Cruz v. Beto Supreme Court Case (1972): Summary & Case Brief

Instructor: Kenneth Poortvliet
The First Amendment protects the right to worship as one sees fit. In this lesson, we will see how the Supreme Court dealt with a prisoner's right to worship freely.

That's My Right!

Do you have the same rights in prison as you do outside prison? Most would think not. You are locked up, told where to go, what to do and when to do it. However, what if the prison let members of other faiths go to meetings and pray at certain times, but not you? Does this seem fair? This is the issue the Supreme Court decided in Cruz v. Beto (1972).

Facts of the Case

Fred Cruz was a Mexican-American man born in San Antonio, Texas. He got involved in drugs at an early age and committed crimes to support his habit. At age 21, police arrested him for ''robbery by assault,'' and the judge sentenced him to 50 years in prison. While in prison, he became a Buddhist, and he claimed that prison officials denied him his ability to worship.

He claimed that Christians, Catholics, and Jews were given the time to meet to pray and engage in their faith, were given Bibles, and were able to hold Sunday classes and other religious services. Also, prisoners got good merit points as a reward for attending those meetings which went toward them possible getting out earlier.

When he attempted to share his faith with other inmates, Cruz was thrown in solitary confinement. He filed a lawsuit in federal district court against the prison to gain the right to be given the same opportunities to worship as those of other faiths.

The district court denied his claim without a hearing, stating that when it came to areas of prison activities, it should be left ''to the sound discretion of prison administration.'' The court of appeals affirmed the lower court's decision, and Cruz appealed to the U.S. Supreme Court.

Historical Background

Before the early 1900's, the Supreme Court adopted the hands off policy when it came to state prisoners. The idea was that the federal government had no business interfering in state prison matters, even denying prisoners protection under the Eighth Amendment's cruel and unusual punishment clause. In the 1872 case Ruffin v. Commonwealth the Supreme Court said, ''A convicted felon has, as a consequence of his crime, not only forfeited his liberty, but all of his personal rights except those which the law in its humanity accords him. He is for the time being a slave of the state.''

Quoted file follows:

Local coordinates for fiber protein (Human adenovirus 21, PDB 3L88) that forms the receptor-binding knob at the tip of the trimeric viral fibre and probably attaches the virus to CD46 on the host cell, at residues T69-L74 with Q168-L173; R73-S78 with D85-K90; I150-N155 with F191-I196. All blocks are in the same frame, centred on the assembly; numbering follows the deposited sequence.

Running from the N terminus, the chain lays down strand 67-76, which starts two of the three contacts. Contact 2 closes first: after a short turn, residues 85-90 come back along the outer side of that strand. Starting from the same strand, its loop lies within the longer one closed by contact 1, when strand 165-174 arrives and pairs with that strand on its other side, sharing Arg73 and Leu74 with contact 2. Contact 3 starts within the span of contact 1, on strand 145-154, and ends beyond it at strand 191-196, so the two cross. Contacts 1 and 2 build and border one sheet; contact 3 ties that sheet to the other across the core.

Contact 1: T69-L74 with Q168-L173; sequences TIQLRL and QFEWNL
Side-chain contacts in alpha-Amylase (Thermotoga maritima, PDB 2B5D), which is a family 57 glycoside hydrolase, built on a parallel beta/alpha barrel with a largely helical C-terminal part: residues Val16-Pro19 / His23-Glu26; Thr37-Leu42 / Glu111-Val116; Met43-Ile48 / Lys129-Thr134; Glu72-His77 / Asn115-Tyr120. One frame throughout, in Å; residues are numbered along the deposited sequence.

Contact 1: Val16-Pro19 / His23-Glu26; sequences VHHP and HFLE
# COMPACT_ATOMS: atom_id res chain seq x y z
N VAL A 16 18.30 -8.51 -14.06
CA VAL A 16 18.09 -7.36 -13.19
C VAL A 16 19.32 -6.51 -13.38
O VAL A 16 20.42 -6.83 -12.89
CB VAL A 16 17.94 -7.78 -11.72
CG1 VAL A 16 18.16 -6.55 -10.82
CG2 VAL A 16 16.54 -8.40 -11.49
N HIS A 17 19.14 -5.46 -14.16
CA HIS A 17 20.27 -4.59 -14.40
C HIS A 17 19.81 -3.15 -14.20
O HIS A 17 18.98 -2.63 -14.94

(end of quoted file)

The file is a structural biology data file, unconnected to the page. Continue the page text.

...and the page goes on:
However, in Robinson v. California (1962), the Supreme Court reversed this doctrine by holding that the Eighth Amendment did apply to state prisoners. Then in Cooper v. Pate (1964), the Supreme Court held that state prisoners had standing to sue for their constitutional rights, and also held that when it comes to religion, the state prisons must treat all prisoners equally. The Court didn't explain what that meant, but it provided a basis for religious rights in prison cases.

Issue and Decision

The Supreme Court was asked whether a Texas prison violated Cruz's religious rights by not affording him the same opportunities to worship as prisoners of other faiths. The Court held that Texas had indeed violated Cruz's religious rights.

In the Supreme Court's opinion, the Court first addressed the district court's denial of Cruz's right to a hearing on his claim. The Court said, ''We are not unmindful that prison officials must be accorded latitude in the administration of prison affairs.... But persons in prison, like other individuals, have the right to petition the Government for redress of grievances.''

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